Eva van Emden, Freelance Editor

Certified Copy Editor and Proofreader


February 25, 2011

Usage: On discussing women politely

The following guidelines have always been my preference, but since the AP Style Guide backs me up, I’m going to feel free to recommend these as general rules (there’s nothing more satisfying than finding that a long-standing pet peeve is codified in a style guide).

Use “woman” as a noun, and “female” as an adjective. Don’t use “lady” unless you’d use “gentleman” for a man in the same context. (“This drug may cause beard growth in women.” “She will be the first female president.” “A lady never tells.”)

Referring to someone as “a female something” is fine, but referring to someone just as a “female” is depersonalizing. In everyday speech it tends to have a derogatory sound: “He arrived with some female or other in tow.” In medical writing it’s not rude, but it has a jargony sound: “Our study showed that 38% of females experienced ...” In some contexts, perhaps if you’re referring to women of all ages, you might choose to use “females” instead of writing something like “female infants, girls, and women,” but wherever possible, I would stick to “women,” “girls,” etc.

I can’t say that using “woman” as an adjective is wrong, because I see respectable writers doing it all the time. But I find it really unaesthetic: “Stress fractures are more common in women runners” (I recommend “female runners”). I think people are aware of the negative connotations of using “female” as a noun, and overcorrect by not using the word at all. Don’t worry, it’s OK to say that someone is female.

“Lady” for “woman” is . . . unnecessary? patronizing? Perhaps the AP Style Guide says it best: “Lady may be used when it is a courtesy title or when a specific reference to fine manners is appropriate without patronizing overtones.”

Not as jarring to my ear, but also worth mentioning is another guideline from AP Style: use “girl” only up until the 18th birthday. For adults, use “woman” or “young woman.”

February 20, 2011

Making your science papers look good

The more polished your paper is when it goes to reviewers and committees, the more likely it is to be read favourably. Getting the small things right will inspire confidence that you got the big things right too, but a lack of consistency and attention to detail in layout, spelling, and punctuation will make the reader wonder what else you didn’t pay attention to. Here are some basic points that I often find myself correcting when editing papers.


Put a space between the number and the unit (5 km, 200 g). The exceptions are degrees of temperature or latitude (N 49°15′48.14″, W 123°9′43.34″, 5°C, 5°F), percent signs (5%), and prime signs (6′2″). Some styles allow a space before the degree symbol in temperatures (5 °C). (The symbols for minutes and seconds in latitude and longitude or feet and inches are the prime and double prime. See “Special characters” below.)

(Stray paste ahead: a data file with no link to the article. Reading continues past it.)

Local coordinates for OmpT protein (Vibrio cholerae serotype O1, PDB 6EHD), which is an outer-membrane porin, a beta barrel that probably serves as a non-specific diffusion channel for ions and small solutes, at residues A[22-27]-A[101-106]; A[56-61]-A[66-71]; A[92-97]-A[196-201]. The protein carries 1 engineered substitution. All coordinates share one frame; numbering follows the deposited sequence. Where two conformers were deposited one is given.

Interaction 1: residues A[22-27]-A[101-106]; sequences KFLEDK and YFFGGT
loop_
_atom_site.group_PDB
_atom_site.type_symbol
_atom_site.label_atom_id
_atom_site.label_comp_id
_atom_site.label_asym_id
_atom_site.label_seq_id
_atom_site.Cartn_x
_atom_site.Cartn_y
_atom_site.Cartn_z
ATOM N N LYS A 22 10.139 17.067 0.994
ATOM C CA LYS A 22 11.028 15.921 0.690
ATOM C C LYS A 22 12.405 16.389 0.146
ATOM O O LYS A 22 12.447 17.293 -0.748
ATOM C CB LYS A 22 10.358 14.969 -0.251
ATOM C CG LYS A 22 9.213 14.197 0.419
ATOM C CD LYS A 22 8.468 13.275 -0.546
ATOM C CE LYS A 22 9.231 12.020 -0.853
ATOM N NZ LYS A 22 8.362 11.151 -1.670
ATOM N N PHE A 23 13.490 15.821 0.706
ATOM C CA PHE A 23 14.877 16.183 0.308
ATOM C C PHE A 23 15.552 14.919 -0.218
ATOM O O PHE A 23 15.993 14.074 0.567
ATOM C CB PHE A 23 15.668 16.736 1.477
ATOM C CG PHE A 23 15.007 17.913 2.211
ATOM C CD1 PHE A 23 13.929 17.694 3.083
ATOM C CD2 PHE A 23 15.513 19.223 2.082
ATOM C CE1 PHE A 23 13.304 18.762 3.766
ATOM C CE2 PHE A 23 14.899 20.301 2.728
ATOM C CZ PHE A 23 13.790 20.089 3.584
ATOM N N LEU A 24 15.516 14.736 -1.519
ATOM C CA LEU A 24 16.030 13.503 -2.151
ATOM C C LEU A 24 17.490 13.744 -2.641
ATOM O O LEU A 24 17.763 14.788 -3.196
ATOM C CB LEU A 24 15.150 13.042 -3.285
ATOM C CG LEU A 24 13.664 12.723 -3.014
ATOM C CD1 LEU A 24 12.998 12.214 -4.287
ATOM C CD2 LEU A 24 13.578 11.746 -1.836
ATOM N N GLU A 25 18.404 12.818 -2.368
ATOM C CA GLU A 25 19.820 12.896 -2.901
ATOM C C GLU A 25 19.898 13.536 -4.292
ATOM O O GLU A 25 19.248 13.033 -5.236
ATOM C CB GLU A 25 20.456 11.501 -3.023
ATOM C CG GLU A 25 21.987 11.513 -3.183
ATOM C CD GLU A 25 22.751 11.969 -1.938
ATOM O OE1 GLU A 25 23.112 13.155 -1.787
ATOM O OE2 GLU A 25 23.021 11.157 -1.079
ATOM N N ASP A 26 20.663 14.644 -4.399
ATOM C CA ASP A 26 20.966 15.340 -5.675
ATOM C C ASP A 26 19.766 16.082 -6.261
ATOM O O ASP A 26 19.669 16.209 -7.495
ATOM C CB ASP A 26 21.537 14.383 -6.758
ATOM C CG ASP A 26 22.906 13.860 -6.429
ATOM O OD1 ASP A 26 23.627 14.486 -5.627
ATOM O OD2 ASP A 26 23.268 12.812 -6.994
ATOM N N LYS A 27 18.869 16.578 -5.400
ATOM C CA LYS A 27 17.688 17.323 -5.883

Capitalization: the abbreviation for litre (L) and millilitre (mL) may use a capital L to distinguish it from a 1 (one).

When two quantities go together, repeat the symbol only if there is no space between the number and symbol (CMOS 9.17): 3%–5%, 4–5 km, 6″ × 9″, and 39°C–40°C.


You’re likely to have a lot of numbers in your text. Here are a few guidelines.
  • Use en dashes instead of hyphens in ranges of numbers (8–10). The en dash is slightly longer than a hyphen.
  • When writing in English, use a period (not a comma) for the decimal point, and commas (not periods) to separate groups of three digits. Some styles use spaces to separate groups of three digits. It is also permissible to omit the comma in a four-digit number. Be consistent.
  • Numerals versus spelled-out numbers. In the absence of other instructions, a safe policy is:
    • Spell out single-digit numbers and use numerals for all others: “all three study areas,” “in 2.3% of the samples.”
    • If a number is given with a unit, use the numeral even if it’s a single-digit number: “each test tube contained 2 mL of solution” (not “two mL”).
    • If you start a sentence with a number, it should be spelled out: “Twenty-seven of the volcanoes ...” But if the number takes a unit (“Two mL of solution was put in each test tube”), then I recommend you rewrite the sentence.

Spacing with mathematical symbols

  • There should be no space between the number and sign: “−1°C,” “1000× magnification.”
  • There should be spaces around the operator in a binary operator “p < 0.005.”

Some codes for special characters

  • En dash: Unicode U+2013, HTML &ndash;, option-hyphen on a Mac
  • Degree symbol: Unicode U+00B0, HTML &deg;
  • Primes and double primes for latitude and longitude: Unicode U+2032 and U+2033, HTML &prime; and &Prime;